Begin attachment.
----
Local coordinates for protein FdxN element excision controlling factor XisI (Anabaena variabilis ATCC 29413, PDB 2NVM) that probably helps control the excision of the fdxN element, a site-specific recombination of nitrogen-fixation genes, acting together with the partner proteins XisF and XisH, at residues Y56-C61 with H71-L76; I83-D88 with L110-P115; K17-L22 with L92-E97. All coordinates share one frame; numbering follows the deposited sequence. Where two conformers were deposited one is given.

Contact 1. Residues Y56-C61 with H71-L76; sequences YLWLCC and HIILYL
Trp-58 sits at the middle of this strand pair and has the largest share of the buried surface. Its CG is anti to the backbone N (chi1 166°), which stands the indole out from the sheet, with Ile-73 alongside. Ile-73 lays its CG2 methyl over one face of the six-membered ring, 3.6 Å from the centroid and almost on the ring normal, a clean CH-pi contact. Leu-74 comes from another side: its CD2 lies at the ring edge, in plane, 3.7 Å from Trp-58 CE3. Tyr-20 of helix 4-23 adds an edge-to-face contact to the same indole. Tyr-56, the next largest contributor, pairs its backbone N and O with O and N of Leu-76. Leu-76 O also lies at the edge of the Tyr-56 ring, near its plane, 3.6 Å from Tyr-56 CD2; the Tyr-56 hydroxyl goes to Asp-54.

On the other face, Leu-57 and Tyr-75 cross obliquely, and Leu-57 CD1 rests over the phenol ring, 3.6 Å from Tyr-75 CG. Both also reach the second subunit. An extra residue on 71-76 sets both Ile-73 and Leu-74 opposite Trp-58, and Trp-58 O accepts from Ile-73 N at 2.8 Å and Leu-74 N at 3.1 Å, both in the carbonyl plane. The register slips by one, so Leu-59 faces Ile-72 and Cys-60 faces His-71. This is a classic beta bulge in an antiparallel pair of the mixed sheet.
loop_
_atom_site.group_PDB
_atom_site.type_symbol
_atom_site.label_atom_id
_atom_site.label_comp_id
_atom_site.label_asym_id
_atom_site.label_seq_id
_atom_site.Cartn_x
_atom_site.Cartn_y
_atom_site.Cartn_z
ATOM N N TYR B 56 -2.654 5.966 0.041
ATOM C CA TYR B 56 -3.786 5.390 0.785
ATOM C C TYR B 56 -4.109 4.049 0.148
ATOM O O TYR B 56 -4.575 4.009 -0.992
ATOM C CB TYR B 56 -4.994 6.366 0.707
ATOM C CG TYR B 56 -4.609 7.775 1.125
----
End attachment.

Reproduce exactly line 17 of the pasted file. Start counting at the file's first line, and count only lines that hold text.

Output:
ATOM C C TYR B 56 -4.109 4.049 0.148